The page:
18. Jonasch E, Futreal PA, Davis IJ, Bailey ST, Kim WY, Brugarolas J, et al. State of the science: an update on renal cell carcinoma. Mol Cancer Res. (2012) 10:859–80. doi: 10.1158/1541-7786.MCR-12-0117

PubMed Abstract | CrossRef Full Text | Google Scholar

19. Schneider CA, Rasband WS, Eliceiri KW. NIH Image to ImageJ: 25 years of image analysis. Nat Methods (2012) 9:671–5. doi: 10.1038/nmeth.2089

PubMed Abstract | CrossRef Full Text | Google Scholar

20. Pignot G, Elie C, Conquy S, Vieillefond A, Flam T, Zerbib M, et al. Survival analysis of 130 patients with papillary renal cell carcinoma: prognostic utility of type 1 and type 2 subclassification. Urology (2007) 69:230–5. doi: 10.1016/j.urology.2006.09.052

PubMed Abstract | CrossRef Full Text | Google Scholar

21. Koh MY, Powis G. Passing the baton: the HIF switch. Trends Biochem Sci. (2012) 37:364–72. doi: 10.1016/j.tibs.2012.06.004

PubMed Abstract | CrossRef Full Text | Google Scholar

22. Biswas S, Troy H, Leek R, Chung Y-L, Li J-L, Raval RR, et al. Effects of HIF-1alpha and HIF2alpha on growth and metabolism of clear-cell renal cell carcinoma 786-0 xenografts. J Oncol. (2010) 2010:757908. doi: 10.1155/2010/757908

PubMed Abstract | CrossRef Full Text | Google Scholar

23. Raval RR, Lau KW, Tran MGB, Sowter HM, Mandriota SJ, Li J-L, et al. Contrasting properties of hypoxia-inducible factor 1 (HIF-1) and HIF-2 in von hippel-lindau-associated renal cell carcinoma. Mol Cell Biol. (2005) 25:5675–86. doi: 10.1128/MCB.25.13.5675-5686.2005

PubMed Abstract | CrossRef Full Text | Google Scholar

24. Shen C, Beroukhim R, Schumacher SE, Zhou J, Chang M, Signoretti S, et al. Genetic and functional studies implicate HIF1α as a 14q kidney cancer suppressor gene. Cancer Discov. (2011) 1:222–35. doi: 10.1158/2159-8290.CD-11-0098

PubMed Abstract | CrossRef Full Text | Google Scholar

25. Minardi D, Santoni M, Lucarini G, Mazzucchelli R, Burattini L, Conti A, et al. Tumor VEGF expression correlates with tumor stage and identifies prognostically different groups in patients with clear cell renal cell carcinoma. Urol Oncol. (2015) 33:113.e1–7. doi: 10.1016/j.urolonc.2014.06.014

PubMed Abstract | CrossRef Full Text | Google Scholar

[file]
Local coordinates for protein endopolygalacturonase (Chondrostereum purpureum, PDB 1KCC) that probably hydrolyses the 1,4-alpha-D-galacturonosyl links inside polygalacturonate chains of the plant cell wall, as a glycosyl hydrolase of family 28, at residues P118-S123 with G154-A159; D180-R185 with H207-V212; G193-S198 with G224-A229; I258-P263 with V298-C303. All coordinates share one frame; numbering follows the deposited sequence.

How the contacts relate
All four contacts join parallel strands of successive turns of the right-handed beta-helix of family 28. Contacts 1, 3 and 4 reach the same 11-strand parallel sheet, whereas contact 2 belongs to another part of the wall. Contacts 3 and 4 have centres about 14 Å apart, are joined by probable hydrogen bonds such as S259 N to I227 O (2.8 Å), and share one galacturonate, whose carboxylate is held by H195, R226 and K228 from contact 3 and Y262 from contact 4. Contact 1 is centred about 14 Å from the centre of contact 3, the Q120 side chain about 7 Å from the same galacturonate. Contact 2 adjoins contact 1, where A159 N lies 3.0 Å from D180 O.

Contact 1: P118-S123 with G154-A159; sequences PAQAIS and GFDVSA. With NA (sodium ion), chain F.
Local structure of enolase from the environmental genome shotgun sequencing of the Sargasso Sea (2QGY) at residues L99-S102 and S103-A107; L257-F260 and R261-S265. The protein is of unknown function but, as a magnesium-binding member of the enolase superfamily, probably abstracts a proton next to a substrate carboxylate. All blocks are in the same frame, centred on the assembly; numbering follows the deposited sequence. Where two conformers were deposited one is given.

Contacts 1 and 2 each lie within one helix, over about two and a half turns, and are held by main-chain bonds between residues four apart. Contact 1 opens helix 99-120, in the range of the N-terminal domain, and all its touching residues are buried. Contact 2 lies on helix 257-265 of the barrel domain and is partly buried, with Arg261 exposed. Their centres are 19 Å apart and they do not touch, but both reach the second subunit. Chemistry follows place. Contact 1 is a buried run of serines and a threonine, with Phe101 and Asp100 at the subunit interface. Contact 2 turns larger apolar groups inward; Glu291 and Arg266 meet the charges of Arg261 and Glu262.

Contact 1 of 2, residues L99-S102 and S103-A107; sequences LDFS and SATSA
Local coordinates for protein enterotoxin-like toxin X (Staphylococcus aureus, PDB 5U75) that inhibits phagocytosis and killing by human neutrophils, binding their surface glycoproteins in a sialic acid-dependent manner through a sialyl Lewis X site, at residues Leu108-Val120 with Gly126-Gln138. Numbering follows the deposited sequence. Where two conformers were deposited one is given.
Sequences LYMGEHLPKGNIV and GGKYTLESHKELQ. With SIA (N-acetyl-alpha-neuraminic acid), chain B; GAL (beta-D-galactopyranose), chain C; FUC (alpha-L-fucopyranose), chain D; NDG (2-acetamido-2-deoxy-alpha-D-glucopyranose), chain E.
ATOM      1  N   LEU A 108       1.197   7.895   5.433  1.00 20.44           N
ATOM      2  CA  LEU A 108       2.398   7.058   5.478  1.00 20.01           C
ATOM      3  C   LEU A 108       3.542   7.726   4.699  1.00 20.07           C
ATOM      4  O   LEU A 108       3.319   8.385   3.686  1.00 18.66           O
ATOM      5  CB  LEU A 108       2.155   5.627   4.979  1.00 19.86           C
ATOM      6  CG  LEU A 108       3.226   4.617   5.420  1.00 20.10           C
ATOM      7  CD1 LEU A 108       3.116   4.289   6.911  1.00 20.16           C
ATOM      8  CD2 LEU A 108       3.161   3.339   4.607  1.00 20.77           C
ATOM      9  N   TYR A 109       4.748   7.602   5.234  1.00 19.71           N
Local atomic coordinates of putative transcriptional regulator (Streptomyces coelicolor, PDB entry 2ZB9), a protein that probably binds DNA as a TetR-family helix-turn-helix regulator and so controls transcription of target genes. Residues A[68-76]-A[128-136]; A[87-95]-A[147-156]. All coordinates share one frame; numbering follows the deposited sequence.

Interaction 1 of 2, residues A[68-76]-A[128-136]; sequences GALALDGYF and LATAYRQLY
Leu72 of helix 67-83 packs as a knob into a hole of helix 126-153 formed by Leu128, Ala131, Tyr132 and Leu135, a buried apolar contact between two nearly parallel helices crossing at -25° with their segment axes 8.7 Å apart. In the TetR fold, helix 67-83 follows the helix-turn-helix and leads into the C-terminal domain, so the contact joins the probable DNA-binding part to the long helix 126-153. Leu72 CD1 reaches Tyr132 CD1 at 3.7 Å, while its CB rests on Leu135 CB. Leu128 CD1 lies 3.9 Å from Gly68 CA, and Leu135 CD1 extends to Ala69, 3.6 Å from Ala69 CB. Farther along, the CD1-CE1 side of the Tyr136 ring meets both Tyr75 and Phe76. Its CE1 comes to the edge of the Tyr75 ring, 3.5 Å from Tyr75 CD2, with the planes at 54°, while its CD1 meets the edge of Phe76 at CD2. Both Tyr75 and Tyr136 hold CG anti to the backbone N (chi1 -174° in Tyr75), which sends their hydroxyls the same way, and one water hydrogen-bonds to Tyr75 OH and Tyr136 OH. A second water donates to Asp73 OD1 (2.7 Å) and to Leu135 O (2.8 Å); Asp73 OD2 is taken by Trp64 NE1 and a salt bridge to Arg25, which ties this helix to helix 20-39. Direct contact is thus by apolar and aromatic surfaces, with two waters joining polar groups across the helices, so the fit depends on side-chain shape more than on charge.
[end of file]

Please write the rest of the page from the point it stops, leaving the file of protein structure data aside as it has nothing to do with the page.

26. Patard J-J, Rioux-Leclercq N, Masson D, Zerrouki S, Jouan F, Collet N, et al. Absence of VHL gene alteration and high VEGF expression are associated with tumour aggressiveness and poor survival of renal-cell carcinoma. Br J Cancer (2009) 101:1417–24. doi: 10.1038/sj.bjc.6605298

PubMed Abstract | CrossRef Full Text | Google Scholar

27. Carreau A, Hafny-Rahbi BE, Matejuk A, Grillon C, Kieda C. Why is the partial oxygen pressure of human tissues a crucial parameter? Small molecules and hypoxia. J Cell Mol Med. (2011) 15:1239–53. doi: 10.1111/j.1582-4934.2011.01258.x

PubMed Abstract | CrossRef Full Text | Google Scholar

28. Jacobsen J, Grankvist K, Rasmuson T, Ljungberg B. Different isoform patterns for vascular endothelial growth factor between clear cell and papillary renal cell carcinoma. BJU Int. (2006) 97:1102–8. doi: 10.1111/j.1464-410X.2006.06138.x

PubMed Abstract | CrossRef Full Text | Google Scholar

29. Incorvaia L, Bronte G, Bazan V, Badalamenti G, Rizzo S, Pantuso G, et al. Beyond evidence-based data: scientific rationale and tumor behavior to drive sequential and personalized therapeutic strategies for the treatment of metastatic renal cell carcinoma. Oncotarget (2016) 7:21259–71. doi: 10.18632/oncotarget.7267

PubMed Abstract | CrossRef Full Text | Google Scholar

30. Eck P, Kwon O, Chen S, Mian O, Levine M. The human sodium-dependent ascorbic acid transporters SLC23A1 and SLC23A2 do not mediate ascorbic acid release in the proximal renal epithelial cell. Physiol Rep. (2013) 1:e00136. doi: 10.1002/phy2.136

CrossRef Full Text | Google Scholar

31. Eck PK, Corpe C, Levine MA. Temporo-spacial microanatomical distribution of the murine sodium-dependent ascorbic acid transporters Slc23a1 and Slc23a2 in the kidney throughout development. Biochem Cell Biol. (2017) 95:421–7. doi: 10.1139/bcb-2015-0090

PubMed Abstract | CrossRef Full Text | Google Scholar